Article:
Volkswagen's “dieselgate” part-settlement has received preliminary approval from a US judge.
It's the start of a long, slow process for VW to clear its name after it was caught programming diesel engine management systems to enter a low-emission (and low power) state when undergoing emission tests.
If the arrangement between the company, the US government, and 44 states goes ahead, the company will spend around US$14.7 billion on buybacks or remediation. The company has set aside another $603 million in an accord with other states.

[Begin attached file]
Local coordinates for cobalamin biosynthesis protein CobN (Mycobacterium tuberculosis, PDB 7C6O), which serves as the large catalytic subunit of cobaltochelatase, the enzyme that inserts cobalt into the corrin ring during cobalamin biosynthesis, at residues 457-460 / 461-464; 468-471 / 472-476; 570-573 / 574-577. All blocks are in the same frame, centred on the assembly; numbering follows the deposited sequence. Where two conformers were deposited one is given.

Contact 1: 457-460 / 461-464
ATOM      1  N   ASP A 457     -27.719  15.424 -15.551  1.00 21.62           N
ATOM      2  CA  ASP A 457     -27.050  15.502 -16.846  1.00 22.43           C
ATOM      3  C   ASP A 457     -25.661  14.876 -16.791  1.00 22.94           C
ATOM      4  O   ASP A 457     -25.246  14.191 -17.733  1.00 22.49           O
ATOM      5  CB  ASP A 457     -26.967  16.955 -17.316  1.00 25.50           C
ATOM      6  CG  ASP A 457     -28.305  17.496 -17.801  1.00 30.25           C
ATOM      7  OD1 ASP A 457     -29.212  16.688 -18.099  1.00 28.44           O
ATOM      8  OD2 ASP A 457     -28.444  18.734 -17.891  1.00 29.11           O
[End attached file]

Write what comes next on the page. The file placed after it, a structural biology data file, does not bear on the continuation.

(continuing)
The settlement includes $2.7 billion for environmental mitigation, and $2 billion to promote zero-emission vehicles (sit down, Elon, VW isn't going to start selling Teslas).
That won't completely clear the decks in America, however: the arrangement that got the all-clear from San Francisco US District Court judge Charles Breyer only covers the 2.0 litre engines in VW and Audi vehicles.
The company will still have to cut a deal to placate both regulators and the 82,000 owners of cars with 3.0 litre engines.
Judge Breyer has set down October 18 for final approval of this deal.
Criminal probes continue in the USA, as well as in Germany and South Korea, and owners in other countries continue agitating for more regulatory action. In Australia, for example, the company claims different NOx emission standards mean the engines didn't breach regulations. ®